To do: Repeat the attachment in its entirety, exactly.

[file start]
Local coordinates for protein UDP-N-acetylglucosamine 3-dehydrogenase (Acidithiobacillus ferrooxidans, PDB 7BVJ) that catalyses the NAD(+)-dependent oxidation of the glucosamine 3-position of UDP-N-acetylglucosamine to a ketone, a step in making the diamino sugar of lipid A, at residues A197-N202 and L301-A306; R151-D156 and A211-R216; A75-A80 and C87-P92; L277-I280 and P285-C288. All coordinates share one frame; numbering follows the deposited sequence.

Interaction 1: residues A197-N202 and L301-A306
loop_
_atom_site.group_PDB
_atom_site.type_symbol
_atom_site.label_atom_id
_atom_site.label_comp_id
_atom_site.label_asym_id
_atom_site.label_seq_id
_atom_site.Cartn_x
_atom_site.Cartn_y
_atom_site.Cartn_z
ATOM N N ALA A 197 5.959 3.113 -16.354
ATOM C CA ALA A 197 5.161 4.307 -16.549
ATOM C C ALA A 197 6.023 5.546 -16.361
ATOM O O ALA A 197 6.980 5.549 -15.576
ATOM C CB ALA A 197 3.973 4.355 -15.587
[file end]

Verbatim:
Local coordinates for protein UDP-N-acetylglucosamine 3-dehydrogenase (Acidithiobacillus ferrooxidans, PDB 7BVJ) that catalyses the NAD(+)-dependent oxidation of the glucosamine 3-position of UDP-N-acetylglucosamine to a ketone, a step in making the diamino sugar of lipid A, at residues A197-N202 and L301-A306; R151-D156 and A211-R216; A75-A80 and C87-P92; L277-I280 and P285-C288. All coordinates share one frame; numbering follows the deposited sequence.

Interaction 1: residues A197-N202 and L301-A306
loop_
_atom_site.group_PDB
_atom_site.type_symbol
_atom_site.label_atom_id
_atom_site.label_comp_id
_atom_site.label_asym_id
_atom_site.label_seq_id
_atom_site.Cartn_x
_atom_site.Cartn_y
_atom_site.Cartn_z
ATOM N N ALA A 197 5.959 3.113 -16.354
ATOM C CA ALA A 197 5.161 4.307 -16.549
ATOM C C ALA A 197 6.023 5.546 -16.361
ATOM O O ALA A 197 6.980 5.549 -15.576
ATOM C CB ALA A 197 3.973 4.355 -15.587